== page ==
## MATH GAMES FOR ADULT AND CHILD

A CALCULATOR GAME

PLAY AFTER: STONES ON MY LEGS
PLAY WITH: SUMTHING ELSE, BEAT THE TENS, HUNDREDS BOARD, STONES ON MY LEGS
EQUIPMENT: A simple, "four-function" or chain logic, calculator
TO PLAY:
• Child enters a 1-digit number and the addition key, [+].
• Adult enters its complement to 10.
• Child presses the equal sign, [=] and 10 is displayed.
• Players play with complements to 20.
• Players play with complements to 100 using only the tens: 0, 10, 20, 30, ... 90, 100.

Because of overshadowing by the microcomputer, the hand held calculator is only beginning to take its rightful place as an educational tool in the primary school.

Its uses in the content of this publication have been limited to a computational tool or aid, an excellent one, for playing SUMTHING ELSE, BEAT THE TENS, or perhaps STONES ON MY LEGS, and as an alternate board for the JUKE BOX GAME, and in A HUNDRED BOTTLES OF BEER ON THE WALL ..., as a prompt or verifier.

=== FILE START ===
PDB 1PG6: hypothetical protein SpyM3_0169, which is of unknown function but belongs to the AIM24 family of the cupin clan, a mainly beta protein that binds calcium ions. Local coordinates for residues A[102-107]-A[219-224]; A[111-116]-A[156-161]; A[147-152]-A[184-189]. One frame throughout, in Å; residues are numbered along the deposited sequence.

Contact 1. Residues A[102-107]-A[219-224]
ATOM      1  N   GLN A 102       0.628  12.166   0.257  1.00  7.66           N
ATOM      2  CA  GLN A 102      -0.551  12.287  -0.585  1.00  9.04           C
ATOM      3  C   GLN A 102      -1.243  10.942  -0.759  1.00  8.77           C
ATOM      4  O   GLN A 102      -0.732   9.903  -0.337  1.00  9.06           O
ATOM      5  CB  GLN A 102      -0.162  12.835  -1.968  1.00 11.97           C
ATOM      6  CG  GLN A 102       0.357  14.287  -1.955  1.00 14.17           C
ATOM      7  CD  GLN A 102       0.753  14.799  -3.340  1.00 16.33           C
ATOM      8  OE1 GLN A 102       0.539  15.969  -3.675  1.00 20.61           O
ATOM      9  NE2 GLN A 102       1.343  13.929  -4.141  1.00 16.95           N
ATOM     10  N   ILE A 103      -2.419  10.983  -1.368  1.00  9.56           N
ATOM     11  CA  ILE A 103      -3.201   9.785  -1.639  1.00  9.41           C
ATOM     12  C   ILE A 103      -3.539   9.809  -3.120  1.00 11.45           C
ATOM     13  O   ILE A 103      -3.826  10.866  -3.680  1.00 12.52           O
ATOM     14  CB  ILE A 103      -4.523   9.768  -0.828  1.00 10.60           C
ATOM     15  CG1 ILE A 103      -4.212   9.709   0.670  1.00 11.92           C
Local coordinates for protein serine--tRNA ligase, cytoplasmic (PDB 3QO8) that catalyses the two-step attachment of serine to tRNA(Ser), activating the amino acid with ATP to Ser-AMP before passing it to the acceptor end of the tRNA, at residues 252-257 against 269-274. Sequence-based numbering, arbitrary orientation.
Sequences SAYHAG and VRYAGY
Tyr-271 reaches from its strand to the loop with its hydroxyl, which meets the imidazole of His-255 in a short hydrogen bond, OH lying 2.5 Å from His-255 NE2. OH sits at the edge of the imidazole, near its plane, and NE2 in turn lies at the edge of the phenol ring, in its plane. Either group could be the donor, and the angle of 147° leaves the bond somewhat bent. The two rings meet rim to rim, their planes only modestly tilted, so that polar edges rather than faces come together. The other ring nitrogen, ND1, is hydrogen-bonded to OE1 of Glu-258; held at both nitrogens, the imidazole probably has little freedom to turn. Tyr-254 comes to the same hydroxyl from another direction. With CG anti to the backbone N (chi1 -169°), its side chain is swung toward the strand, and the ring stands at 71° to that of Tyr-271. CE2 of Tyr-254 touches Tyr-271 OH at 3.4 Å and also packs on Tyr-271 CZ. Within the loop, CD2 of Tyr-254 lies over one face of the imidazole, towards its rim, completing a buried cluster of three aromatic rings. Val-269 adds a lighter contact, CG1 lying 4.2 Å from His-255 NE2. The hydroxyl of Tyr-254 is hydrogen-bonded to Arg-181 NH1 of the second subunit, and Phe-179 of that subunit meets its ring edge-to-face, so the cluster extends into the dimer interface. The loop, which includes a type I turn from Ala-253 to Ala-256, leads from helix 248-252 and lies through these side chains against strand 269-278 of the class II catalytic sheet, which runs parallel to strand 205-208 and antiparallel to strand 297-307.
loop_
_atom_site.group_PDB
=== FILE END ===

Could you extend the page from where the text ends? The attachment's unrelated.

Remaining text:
Here is a game I do recommend.

The Child enters a 1-digit number, then the addition or plus sign, and hands the calculator to the Adult who has seen the Child enter the number.

The Adult enters the number's complement to 10 and hands the calculator to the child. (For example: 2 + 8.) The Child enters the actual sign and a 10 is displayed.

To a young child this will seem like magic. A more mathematically sophisticated child will figure out what the adult has done. A child who has succeeded in playing SUMTHING ELSE probably has this game figured out and is ready to assume the Adult's roles: The Adult enters the number and the Child enters the complement.

With some adult supervision, this child might play A CALCULATOR GAME with another, younger child. TO TEACH IS TO LEARN TWICE. This child is also ready for more sophisticated totals than 10. While in first and second grade (ages 6 and 7) the child will probably be required to know paired sums through 20.

Knowing complements of the multiples of tens through 100 prepares one for making change. So, for the advanced child, one might play with complements to 100 using only the tens: 0, 10, 20, 30, ... 90, 100.